Jan 14, 2009
This report argues that buying and selling pirated films is not a victimless crime. Because profits are huge, the cost of entry minimal, and the risks relatively low, organized-crime groups worldwide use counterfeiting to fund serious criminal activities. Three case studies offer evidence that terrorist groups have also supported their operations through film piracy. Stronger measures are recommended to combat a problem that threatens the global information economy, public safety, and national security.
There is compelling evidence of a broad and continuing connection between film piracy and organized crime. Piracy is high in payoff — with profit margins greater than those of illegal narcotics — and low in risk, often taking place under the radar of law enforcement. In addition, terrorist groups have in some cases used the proceeds of film piracy to finance their activities. Besides being a threat to the global information economy, counterfeiting threatens public safety and national security. That is the conclusion of a new RAND report, Film Piracy, Organized Crime, and Terrorism.
The report offers detailed descriptions of 17 case studies, based on more than 2,000 pages of primary source materials and 120 interviews with law enforcement and intelligence agents in 20 countries. The table below lists the criminal groups examined, their bases, and the range of crimes they commit. As it shows, all the criminal organizations that engaged in film piracy in these case studies also carried out other, more serious and violent crimes. In the case of DVD film piracy, criminal groups are working to gain control of the entire supply chain, from manufacture to distribution to street sales, consolidating wealth and influence in virtually every region of the globe. In some areas, this influence extends to law enforcement and political leaders, who are bought, intimidated, or induced to create “protected spaces” where crime flourishes.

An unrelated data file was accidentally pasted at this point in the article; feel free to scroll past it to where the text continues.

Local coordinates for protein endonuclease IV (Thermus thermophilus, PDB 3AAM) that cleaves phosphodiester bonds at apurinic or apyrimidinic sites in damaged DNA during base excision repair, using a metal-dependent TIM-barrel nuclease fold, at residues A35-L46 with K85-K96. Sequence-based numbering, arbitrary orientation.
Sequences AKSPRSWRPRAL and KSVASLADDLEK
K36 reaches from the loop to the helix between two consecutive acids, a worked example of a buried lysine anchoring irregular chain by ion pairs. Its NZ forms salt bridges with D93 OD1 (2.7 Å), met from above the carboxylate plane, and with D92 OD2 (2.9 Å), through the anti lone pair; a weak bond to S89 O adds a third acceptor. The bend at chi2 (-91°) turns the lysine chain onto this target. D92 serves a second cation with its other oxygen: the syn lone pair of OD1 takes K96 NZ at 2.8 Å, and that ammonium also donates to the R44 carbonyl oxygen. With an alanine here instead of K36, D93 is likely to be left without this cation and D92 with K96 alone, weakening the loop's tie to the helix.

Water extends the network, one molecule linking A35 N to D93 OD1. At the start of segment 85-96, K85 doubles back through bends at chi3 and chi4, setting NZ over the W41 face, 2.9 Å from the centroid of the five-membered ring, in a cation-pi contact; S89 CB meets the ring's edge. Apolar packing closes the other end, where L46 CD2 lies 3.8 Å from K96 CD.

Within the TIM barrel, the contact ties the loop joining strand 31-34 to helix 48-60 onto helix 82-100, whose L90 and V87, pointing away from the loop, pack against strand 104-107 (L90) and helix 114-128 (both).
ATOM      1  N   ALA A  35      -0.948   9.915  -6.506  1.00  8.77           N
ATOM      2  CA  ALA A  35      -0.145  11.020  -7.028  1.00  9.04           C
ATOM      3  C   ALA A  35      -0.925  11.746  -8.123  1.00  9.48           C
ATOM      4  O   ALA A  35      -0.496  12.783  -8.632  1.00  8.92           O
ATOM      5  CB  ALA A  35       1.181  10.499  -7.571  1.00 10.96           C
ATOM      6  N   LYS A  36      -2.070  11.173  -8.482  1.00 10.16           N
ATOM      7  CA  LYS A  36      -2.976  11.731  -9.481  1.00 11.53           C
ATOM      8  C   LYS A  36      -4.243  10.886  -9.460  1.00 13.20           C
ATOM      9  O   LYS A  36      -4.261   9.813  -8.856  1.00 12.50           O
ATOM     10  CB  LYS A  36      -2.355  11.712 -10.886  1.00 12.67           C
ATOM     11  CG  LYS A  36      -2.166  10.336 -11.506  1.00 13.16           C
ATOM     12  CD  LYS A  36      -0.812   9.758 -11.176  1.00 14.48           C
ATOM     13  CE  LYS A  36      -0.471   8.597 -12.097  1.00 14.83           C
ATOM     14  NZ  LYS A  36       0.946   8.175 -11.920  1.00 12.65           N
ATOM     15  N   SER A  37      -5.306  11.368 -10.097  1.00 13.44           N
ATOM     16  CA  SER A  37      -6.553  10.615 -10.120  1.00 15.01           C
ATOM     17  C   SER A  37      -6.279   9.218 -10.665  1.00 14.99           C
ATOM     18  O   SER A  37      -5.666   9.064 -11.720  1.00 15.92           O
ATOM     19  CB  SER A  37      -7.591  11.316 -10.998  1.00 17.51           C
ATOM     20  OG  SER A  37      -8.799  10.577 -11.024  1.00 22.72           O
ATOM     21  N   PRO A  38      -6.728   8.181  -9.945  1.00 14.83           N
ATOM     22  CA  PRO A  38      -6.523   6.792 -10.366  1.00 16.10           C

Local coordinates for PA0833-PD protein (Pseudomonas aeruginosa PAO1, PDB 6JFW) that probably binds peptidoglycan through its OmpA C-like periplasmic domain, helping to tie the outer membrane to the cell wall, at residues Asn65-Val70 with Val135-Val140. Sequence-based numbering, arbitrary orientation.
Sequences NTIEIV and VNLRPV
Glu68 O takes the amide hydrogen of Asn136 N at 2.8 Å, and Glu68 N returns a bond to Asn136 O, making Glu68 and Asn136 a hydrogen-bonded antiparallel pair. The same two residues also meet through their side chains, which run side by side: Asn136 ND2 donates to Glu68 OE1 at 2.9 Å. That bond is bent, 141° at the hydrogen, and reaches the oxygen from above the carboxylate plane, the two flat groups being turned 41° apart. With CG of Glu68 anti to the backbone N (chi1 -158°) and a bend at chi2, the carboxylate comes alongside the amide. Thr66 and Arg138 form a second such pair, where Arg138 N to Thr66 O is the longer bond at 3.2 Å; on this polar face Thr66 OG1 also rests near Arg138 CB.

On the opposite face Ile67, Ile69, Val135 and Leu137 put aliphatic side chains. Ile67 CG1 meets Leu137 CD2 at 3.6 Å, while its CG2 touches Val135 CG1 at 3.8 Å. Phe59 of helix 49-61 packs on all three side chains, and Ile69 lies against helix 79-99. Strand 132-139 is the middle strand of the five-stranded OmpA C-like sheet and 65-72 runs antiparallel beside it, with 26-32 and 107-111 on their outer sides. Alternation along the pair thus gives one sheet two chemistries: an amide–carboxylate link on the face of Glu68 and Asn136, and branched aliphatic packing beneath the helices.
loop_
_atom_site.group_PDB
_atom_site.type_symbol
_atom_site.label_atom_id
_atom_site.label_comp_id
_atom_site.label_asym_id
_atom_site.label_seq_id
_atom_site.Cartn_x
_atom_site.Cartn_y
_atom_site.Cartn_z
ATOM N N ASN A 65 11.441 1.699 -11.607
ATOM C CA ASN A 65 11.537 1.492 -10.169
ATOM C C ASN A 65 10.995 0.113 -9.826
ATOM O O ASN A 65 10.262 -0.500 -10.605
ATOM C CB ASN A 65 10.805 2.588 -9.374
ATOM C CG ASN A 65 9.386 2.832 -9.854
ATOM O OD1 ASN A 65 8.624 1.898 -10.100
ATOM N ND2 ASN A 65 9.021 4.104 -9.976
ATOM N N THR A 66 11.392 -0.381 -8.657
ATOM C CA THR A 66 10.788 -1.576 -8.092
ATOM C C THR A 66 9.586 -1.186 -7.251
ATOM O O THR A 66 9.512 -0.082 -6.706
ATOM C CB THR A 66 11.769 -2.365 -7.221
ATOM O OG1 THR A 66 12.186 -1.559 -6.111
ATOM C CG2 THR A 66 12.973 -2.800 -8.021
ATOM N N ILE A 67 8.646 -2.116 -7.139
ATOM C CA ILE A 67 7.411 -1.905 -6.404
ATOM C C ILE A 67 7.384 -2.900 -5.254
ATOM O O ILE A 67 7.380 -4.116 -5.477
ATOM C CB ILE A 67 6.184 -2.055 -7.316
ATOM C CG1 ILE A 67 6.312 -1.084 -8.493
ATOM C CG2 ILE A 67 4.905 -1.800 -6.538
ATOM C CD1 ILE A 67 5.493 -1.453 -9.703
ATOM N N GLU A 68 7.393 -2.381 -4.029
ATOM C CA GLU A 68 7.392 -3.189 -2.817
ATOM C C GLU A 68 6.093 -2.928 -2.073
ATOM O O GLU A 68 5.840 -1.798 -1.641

|Organized-Crime Group||Base Location||Film Piracy||Counterfeiting||Racketeering||Human Smuggling||Money Laundering/
|Illegal Gambling||Loan-Sharking||Narcotics Trafficking||Prostitution||Weapon Trafficking||Contract Killing||Document Forgery Services|
|Big Circle Boys||Canada||x||x||x||x||x||x||x||x||x||x||x|
|Lotus Trading Company||England||x||x||x|
|Madrid Human Smuggling Ring||Spain||x||x||x|
|Wo Shing Wo Triad||Hong Kong||x||x||x||x||x||x||x||x||x||x||x||x|
|San Yee On Triad||Hong Kong||x||x||x||x||x||x||x||x||x||x||x||x|
|Ang Bin Hoey Triad||Malaysia||x||x||x||x||x||x||x||x||x||x||x||x|
Three of the documented cases provide evidence that terrorist groups have used the proceeds of film piracy in one way or another to finance their activities:
Incentives for government action to address intellectual- property theft are often weak. In some cases, corrupt officials have been co-opted by criminal elements. In other cases, the prevailing view is that multinational corporations should not be entitled to protection of intellectual property. Some governments may also be reluctant to close off an important source of income in poor areas. Even if the political will exists, the resources for enforcement in many developing countries are limited. As the connection between piracy and organized crime — and even terrorism — becomes clearer, some developed countries are taking stronger steps to address the problem. The most innovative and rigorous enforcement programs described in the report are in the United States, Britain, and Hong Kong.
The authors recommend efforts to reduce demand for pirated goods through opening film markets, international treaties, and public-awareness campaigns. They also recommend five areas in which governments should act to reduce the supply of counterfeit products: